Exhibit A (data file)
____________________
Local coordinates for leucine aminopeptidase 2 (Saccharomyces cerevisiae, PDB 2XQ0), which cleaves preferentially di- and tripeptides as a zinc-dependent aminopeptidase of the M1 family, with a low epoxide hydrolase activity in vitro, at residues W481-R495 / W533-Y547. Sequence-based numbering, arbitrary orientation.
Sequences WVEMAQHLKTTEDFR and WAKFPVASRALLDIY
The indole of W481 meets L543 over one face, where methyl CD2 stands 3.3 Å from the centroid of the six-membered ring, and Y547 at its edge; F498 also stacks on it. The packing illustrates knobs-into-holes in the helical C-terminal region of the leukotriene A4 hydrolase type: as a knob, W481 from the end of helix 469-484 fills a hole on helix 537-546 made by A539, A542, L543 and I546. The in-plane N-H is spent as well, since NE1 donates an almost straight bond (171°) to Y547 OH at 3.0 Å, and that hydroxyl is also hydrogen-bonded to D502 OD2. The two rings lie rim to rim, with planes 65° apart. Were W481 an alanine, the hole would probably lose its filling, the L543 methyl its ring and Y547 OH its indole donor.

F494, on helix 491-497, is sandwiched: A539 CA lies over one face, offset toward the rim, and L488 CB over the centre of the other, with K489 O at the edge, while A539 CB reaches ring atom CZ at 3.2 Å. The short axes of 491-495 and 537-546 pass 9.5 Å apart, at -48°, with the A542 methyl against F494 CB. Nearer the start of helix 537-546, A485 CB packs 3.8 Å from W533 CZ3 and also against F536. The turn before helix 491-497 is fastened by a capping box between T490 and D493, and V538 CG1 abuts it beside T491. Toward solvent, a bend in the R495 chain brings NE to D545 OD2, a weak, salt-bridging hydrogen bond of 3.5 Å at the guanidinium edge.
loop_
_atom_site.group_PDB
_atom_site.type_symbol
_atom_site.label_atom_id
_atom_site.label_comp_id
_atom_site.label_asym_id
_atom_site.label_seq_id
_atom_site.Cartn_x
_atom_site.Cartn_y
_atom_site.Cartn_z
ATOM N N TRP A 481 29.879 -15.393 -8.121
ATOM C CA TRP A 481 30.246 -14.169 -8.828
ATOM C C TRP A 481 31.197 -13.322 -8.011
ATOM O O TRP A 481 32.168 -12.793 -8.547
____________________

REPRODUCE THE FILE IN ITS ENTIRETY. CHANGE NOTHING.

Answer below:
Local coordinates for leucine aminopeptidase 2 (Saccharomyces cerevisiae, PDB 2XQ0), which cleaves preferentially di- and tripeptides as a zinc-dependent aminopeptidase of the M1 family, with a low epoxide hydrolase activity in vitro, at residues W481-R495 / W533-Y547. Sequence-based numbering, arbitrary orientation.
Sequences WVEMAQHLKTTEDFR and WAKFPVASRALLDIY
The indole of W481 meets L543 over one face, where methyl CD2 stands 3.3 Å from the centroid of the six-membered ring, and Y547 at its edge; F498 also stacks on it. The packing illustrates knobs-into-holes in the helical C-terminal region of the leukotriene A4 hydrolase type: as a knob, W481 from the end of helix 469-484 fills a hole on helix 537-546 made by A539, A542, L543 and I546. The in-plane N-H is spent as well, since NE1 donates an almost straight bond (171°) to Y547 OH at 3.0 Å, and that hydroxyl is also hydrogen-bonded to D502 OD2. The two rings lie rim to rim, with planes 65° apart. Were W481 an alanine, the hole would probably lose its filling, the L543 methyl its ring and Y547 OH its indole donor.

F494, on helix 491-497, is sandwiched: A539 CA lies over one face, offset toward the rim, and L488 CB over the centre of the other, with K489 O at the edge, while A539 CB reaches ring atom CZ at 3.2 Å. The short axes of 491-495 and 537-546 pass 9.5 Å apart, at -48°, with the A542 methyl against F494 CB. Nearer the start of helix 537-546, A485 CB packs 3.8 Å from W533 CZ3 and also against F536. The turn before helix 491-497 is fastened by a capping box between T490 and D493, and V538 CG1 abuts it beside T491. Toward solvent, a bend in the R495 chain brings NE to D545 OD2, a weak, salt-bridging hydrogen bond of 3.5 Å at the guanidinium edge.
loop_
_atom_site.group_PDB
_atom_site.type_symbol
_atom_site.label_atom_id
_atom_site.label_comp_id
_atom_site.label_asym_id
_atom_site.label_seq_id
_atom_site.Cartn_x
_atom_site.Cartn_y
_atom_site.Cartn_z
ATOM N N TRP A 481 29.879 -15.393 -8.121
ATOM C CA TRP A 481 30.246 -14.169 -8.828
ATOM C C TRP A 481 31.197 -13.322 -8.011
ATOM O O TRP A 481 32.168 -12.793 -8.547